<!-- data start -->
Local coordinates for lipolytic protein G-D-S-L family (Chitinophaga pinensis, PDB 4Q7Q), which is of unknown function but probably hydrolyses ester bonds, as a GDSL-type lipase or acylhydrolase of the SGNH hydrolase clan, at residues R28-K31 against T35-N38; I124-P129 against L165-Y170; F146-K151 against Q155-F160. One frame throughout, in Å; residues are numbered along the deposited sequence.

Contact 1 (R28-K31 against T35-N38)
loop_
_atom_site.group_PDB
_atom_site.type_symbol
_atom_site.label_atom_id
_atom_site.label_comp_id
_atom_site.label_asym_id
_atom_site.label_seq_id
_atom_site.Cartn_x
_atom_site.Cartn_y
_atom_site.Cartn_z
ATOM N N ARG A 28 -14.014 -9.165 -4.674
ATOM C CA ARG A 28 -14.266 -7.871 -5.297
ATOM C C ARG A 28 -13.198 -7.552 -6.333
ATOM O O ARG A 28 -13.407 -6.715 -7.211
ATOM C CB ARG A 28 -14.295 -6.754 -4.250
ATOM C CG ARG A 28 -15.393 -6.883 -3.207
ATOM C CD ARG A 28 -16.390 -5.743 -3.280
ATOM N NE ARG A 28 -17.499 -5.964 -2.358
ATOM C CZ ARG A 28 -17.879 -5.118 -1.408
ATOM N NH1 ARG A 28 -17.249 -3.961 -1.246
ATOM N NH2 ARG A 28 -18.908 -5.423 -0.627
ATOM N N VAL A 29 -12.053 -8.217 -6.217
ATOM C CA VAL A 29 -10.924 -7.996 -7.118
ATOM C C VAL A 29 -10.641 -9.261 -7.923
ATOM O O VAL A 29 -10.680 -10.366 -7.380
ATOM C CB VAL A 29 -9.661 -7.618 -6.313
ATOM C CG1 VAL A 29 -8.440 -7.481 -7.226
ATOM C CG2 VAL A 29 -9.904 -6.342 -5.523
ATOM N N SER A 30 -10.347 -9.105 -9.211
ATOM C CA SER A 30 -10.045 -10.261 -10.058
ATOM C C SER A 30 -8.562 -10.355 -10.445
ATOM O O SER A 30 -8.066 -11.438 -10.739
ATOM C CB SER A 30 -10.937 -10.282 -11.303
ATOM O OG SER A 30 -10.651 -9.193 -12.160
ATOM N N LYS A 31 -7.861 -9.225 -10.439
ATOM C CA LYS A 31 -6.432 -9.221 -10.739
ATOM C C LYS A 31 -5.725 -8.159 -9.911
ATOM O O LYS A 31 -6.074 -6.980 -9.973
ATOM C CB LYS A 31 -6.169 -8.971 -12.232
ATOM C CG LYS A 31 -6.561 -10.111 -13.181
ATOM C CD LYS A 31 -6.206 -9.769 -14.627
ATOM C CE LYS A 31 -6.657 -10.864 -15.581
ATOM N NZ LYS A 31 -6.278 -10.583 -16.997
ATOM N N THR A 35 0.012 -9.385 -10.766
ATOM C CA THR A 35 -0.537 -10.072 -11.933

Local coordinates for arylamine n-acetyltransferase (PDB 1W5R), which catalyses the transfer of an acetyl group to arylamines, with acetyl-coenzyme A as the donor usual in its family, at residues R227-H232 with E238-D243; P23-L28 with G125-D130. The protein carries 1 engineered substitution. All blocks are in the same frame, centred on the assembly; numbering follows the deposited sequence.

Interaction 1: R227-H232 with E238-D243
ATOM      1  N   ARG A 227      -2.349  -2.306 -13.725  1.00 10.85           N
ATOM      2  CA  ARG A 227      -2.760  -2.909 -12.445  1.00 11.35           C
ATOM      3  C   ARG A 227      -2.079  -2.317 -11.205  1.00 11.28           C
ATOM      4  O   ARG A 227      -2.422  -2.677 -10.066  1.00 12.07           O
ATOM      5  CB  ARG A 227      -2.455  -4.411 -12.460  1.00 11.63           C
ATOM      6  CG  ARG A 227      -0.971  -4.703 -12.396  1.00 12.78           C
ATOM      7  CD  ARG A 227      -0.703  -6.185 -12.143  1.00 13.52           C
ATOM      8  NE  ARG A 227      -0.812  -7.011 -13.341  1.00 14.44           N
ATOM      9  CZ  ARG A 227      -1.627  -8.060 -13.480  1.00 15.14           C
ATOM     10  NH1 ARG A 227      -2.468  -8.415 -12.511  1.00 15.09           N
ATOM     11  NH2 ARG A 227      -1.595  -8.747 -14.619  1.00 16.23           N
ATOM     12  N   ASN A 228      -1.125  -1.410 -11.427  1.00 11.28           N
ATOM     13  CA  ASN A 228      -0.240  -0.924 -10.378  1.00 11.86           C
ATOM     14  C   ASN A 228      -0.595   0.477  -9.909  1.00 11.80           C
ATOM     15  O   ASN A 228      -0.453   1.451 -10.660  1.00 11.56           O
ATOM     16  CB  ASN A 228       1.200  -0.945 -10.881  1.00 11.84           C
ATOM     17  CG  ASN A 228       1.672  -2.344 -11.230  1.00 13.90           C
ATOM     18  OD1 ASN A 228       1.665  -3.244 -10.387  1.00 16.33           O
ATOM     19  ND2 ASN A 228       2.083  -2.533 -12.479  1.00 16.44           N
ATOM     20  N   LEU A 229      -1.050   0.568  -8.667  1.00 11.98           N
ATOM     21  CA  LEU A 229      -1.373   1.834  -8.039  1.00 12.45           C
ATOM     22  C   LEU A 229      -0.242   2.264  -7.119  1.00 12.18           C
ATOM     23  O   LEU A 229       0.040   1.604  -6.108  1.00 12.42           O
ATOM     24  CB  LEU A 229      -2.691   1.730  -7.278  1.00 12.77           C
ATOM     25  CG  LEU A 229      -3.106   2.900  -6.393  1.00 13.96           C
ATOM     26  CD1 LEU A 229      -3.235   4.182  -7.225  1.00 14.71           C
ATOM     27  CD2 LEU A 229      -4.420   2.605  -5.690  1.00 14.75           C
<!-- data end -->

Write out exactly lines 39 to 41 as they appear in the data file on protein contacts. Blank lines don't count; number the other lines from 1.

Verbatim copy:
ATOM C C LYS A 31 -5.725 -8.159 -9.911
ATOM O O LYS A 31 -6.074 -6.980 -9.973
ATOM C CB LYS A 31 -6.169 -8.971 -12.232